A version of this article originally ran on Law360 on June 18, 2021. All rights reserved.
To date, New Jersey courts, both state and federal, handling COVID-19 business interruption insurance cases have ruled on at least 32 dispositive motions. Thirty of those motions were resolved favorably to insurers. Yet, policyholders continue to file major COVID-19 business interruption insurance coverage cases in New Jersey and elsewhere.
So, what gives and is there any reason for policyholder optimism? The surprising answer is yes. Depending on the nature of the loss and the precise policy language at issue, there remains a plausible path to policyholder insurance recoveries in response to COVID-19 business interruption losses.
Insurers have relied primarily on two bases for denying coverage in response to COVID-19 business interruption insurance claims: (1) the coronavirus and COVID-19 do not result in direct physical loss of or damage to property; and (2) some form of a virus exclusion bars coverage.
Of the 30 New Jersey cases decided favorably to insurers, a full 28 involved a virus-related exclusion. As a consequence, the federal and state courts sitting in New Jersey have largely not opined on the direct physical loss of or damage to property issue. That is significant because not all insurance policies are created equal and many do not contain a specific virus-related exclusion.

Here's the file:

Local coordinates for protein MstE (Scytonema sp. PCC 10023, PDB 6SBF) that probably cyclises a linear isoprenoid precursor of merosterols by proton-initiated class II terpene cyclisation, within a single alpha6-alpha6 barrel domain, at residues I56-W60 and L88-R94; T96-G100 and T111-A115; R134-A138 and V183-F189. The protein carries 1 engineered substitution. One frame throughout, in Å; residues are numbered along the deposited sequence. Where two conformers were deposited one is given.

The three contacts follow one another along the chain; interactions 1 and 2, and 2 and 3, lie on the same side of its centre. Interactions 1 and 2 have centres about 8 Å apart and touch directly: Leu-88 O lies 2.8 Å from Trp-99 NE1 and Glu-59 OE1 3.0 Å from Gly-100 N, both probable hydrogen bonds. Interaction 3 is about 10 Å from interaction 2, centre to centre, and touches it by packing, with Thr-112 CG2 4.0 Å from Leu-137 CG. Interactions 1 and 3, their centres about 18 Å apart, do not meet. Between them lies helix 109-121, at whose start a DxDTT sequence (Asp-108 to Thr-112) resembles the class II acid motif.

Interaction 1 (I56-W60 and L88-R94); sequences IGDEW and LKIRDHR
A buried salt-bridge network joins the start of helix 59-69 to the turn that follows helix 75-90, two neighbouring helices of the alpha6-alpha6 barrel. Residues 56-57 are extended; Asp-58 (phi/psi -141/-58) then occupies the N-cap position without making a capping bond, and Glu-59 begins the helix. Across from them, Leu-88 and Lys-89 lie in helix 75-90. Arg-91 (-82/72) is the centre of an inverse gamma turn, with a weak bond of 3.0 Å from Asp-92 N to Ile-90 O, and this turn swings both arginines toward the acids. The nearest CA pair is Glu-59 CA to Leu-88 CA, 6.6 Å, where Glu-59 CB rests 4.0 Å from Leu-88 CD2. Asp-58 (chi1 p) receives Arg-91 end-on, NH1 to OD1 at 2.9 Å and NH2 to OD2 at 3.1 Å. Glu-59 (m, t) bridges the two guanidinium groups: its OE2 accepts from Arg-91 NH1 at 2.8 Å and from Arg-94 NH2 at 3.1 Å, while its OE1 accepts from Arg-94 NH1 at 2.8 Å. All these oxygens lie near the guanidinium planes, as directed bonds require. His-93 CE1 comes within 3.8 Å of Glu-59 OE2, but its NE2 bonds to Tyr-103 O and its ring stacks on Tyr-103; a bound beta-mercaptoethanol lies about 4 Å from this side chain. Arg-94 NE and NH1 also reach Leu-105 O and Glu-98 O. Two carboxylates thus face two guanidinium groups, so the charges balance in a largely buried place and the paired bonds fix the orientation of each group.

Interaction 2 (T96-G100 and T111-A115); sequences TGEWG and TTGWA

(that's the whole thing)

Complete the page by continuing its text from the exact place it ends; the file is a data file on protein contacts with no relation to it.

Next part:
Only six of the 23 federal court decisions going the insurer's way address the direct physical loss of, or damage to, property issue, and all six of those decisions were decided in the U.S. District Court for the District of New Jersey by a single judge, U.S. District Judge Susan Wigenton. No other federal court sitting in New Jersey has addressed the direct physical loss of or damage to property issue.
Further, of the seven New Jersey state court cases resolved favorably to the insurer, six involved the same standard-form virus-related exclusion drafted by the Insurance Services Office Inc. That exclusion provides, in pertinent part:
We will not pay for loss or damage caused by or resulting from any virus, bacterium or other microorganism that induces or is capable of inducing physical distress, illness or disease.
The remaining New Jersey state court case decided favorably to the insurer, Savage City Strength LLC v. Covington Specialty Insurance Co. decided on April 8 by the New Jersey Superior Court for Somerset County, contained an exclusion for "pathogenic or poisonous biological or chemical materials" and the court held that the exclusion was applicable to viruses and precluded coverage.
Only five New Jersey state court opinions directly address the direct physical loss of or damage to property issue.
Those opinions are almost evenly split, with two, Optical Services USA/JCI v. Franklin Mutual Insurance Co. and Westfield Area YMCA v. North River Insurance Co., resolved in favor of the policyholder.
In holding for the policyholder in the Optical Services matter decided on Aug. 13, 2020, the New Jersey Superior Court for Bergen County reasoned that there was no controlling legal authority on the issue. Ultimately, the Optical Services court reached the "inevitable conclusion" that the policyholder